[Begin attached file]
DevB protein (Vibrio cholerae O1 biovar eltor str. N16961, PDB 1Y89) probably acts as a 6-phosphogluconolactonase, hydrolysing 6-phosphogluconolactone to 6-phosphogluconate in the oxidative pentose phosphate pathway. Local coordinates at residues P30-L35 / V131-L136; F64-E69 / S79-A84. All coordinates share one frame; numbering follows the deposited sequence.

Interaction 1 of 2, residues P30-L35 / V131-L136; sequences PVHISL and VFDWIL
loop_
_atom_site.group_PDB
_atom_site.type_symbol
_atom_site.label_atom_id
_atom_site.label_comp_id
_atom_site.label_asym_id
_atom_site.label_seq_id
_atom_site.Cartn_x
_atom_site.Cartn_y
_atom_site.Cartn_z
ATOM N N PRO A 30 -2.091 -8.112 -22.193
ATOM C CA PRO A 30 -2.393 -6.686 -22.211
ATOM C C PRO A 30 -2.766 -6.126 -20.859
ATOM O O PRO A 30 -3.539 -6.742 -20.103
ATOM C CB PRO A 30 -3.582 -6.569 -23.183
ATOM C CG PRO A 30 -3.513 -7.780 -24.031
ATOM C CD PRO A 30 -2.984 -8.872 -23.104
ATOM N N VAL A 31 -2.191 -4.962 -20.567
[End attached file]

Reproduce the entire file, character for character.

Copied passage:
DevB protein (Vibrio cholerae O1 biovar eltor str. N16961, PDB 1Y89) probably acts as a 6-phosphogluconolactonase, hydrolysing 6-phosphogluconolactone to 6-phosphogluconate in the oxidative pentose phosphate pathway. Local coordinates at residues P30-L35 / V131-L136; F64-E69 / S79-A84. All coordinates share one frame; numbering follows the deposited sequence.

Interaction 1 of 2, residues P30-L35 / V131-L136; sequences PVHISL and VFDWIL
loop_
_atom_site.group_PDB
_atom_site.type_symbol
_atom_site.label_atom_id
_atom_site.label_comp_id
_atom_site.label_asym_id
_atom_site.label_seq_id
_atom_site.Cartn_x
_atom_site.Cartn_y
_atom_site.Cartn_z
ATOM N N PRO A 30 -2.091 -8.112 -22.193
ATOM C CA PRO A 30 -2.393 -6.686 -22.211
ATOM C C PRO A 30 -2.766 -6.126 -20.859
ATOM O O PRO A 30 -3.539 -6.742 -20.103
ATOM C CB PRO A 30 -3.582 -6.569 -23.183
ATOM C CG PRO A 30 -3.513 -7.780 -24.031
ATOM C CD PRO A 30 -2.984 -8.872 -23.104
ATOM N N VAL A 31 -2.191 -4.962 -20.567